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Demonstrate that some diversity in belief is okay. Encourage compromise or tolerance as long as it doesn't go against truth. If Joey's parents like joyful praise songs with a strong beat but Lori's parents have requested quiet, "reverent" music, use some of both in your class. Be supportive of each child regardless of family differences. I didn't allow my daughter to miss Sunday school in order to go to the circus with her grandparents, but I can't condemn the two little boys in my class who are absent many Sundays because of athletic events. Keep in mind the principle of Romans 14: Concentrate on what's really important and don't judge disputable matters.

Pray. Whether you follow any of the other suggestions or not, this one is a must. Pray for wisdom in dealing with children and their parents. Pray for parents who need a change of heart. And pray especially for the children whose lives you're affecting both for this life and for eternity.ú

Connie Holman has worked with children in the church for 15 years.

WHEN A PARENT IS ANGRY

Use these tips to deal with an angry parent.

Train teachers to deal with angry parents. Use teacher training meetings to role play anger-defusing situations. Have teachers take turns playing the parts of an angry parent and a teacher. Role play situations such as a parent who disagrees with a church doctrine, a parent who's angry that a teacher disciplined her child, and a parent who's angry because a teacher inadvertently condemned his lifestyle.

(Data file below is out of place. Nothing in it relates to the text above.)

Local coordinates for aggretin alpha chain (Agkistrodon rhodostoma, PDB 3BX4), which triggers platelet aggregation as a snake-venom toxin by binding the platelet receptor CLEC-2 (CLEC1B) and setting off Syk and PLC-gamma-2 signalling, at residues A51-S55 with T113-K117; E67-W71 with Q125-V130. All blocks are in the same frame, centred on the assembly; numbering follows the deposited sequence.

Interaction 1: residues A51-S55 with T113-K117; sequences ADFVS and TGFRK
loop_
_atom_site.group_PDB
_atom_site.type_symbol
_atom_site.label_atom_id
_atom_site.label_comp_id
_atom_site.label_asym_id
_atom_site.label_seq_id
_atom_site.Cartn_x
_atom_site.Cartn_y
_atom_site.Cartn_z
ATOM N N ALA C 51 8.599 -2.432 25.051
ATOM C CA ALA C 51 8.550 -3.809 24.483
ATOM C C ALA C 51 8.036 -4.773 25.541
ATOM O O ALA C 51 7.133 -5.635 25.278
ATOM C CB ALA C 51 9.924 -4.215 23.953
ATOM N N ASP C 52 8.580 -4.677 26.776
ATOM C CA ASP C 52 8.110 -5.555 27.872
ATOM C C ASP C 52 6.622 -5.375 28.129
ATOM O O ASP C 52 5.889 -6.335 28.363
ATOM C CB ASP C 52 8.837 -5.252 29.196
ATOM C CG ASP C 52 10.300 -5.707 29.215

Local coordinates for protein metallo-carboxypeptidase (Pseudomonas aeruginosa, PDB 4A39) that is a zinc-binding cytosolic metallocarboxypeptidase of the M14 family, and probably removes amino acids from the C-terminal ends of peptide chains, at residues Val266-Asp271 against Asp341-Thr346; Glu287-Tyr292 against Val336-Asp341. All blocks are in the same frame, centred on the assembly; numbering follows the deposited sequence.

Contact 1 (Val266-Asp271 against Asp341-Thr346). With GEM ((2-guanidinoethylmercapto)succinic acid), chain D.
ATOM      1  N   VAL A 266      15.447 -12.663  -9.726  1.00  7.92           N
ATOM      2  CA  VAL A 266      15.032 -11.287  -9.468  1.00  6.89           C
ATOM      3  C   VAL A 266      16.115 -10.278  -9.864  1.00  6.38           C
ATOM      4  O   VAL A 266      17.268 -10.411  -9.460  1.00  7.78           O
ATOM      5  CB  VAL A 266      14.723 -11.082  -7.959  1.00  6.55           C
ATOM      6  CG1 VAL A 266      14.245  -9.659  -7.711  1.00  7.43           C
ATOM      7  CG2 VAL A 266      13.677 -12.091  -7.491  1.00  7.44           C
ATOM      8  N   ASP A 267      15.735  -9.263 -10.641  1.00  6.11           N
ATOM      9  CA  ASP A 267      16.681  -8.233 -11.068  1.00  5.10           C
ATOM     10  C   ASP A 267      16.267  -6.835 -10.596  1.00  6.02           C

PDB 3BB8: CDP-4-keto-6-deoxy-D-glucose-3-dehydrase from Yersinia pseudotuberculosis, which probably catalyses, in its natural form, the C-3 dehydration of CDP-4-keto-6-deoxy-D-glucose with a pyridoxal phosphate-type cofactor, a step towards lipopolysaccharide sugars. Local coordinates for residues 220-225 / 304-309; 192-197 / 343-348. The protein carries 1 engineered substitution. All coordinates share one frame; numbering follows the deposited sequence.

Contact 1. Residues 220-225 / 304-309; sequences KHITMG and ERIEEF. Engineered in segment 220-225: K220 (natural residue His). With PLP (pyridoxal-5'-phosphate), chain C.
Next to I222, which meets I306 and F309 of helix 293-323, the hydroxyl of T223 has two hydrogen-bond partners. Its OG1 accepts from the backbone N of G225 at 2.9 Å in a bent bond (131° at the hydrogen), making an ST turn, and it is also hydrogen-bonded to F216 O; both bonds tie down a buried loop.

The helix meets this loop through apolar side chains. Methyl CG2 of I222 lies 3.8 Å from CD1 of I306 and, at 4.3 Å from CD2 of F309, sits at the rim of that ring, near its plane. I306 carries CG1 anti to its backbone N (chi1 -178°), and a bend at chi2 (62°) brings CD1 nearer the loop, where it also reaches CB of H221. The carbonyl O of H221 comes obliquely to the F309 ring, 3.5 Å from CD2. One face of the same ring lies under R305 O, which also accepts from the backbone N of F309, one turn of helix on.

Respond immediately to a parent's concern. If the problem is too big for a teacher to handle, step in. If you know there's a problem, don't wait for the parent to contact you. Call the parent and invite him or her in to talk about what happened.

Be diplomatic. It's crucial in a conflict situation to be supportive of your teachers and staff and at the same time respectful of the parent's position.

Listen. Allow an angry parent to say everything on his or her mind. Take notes and then restate the parent's concern. Say something like, "What I hear you saying is that you're concerned about...and you'd like me to..."

Take action. By the end of your conversation with an angry parent, tell the parent what you'll do about the complaint. Acknowledge that there's a problem and that you plan to do something about it. Then do something.

Report back. Let the parent know that you'll contact him or her in two weeks to discuss the progress of your action plan.

Copyright© Group Publishing, Inc. / Children's Ministry Magazine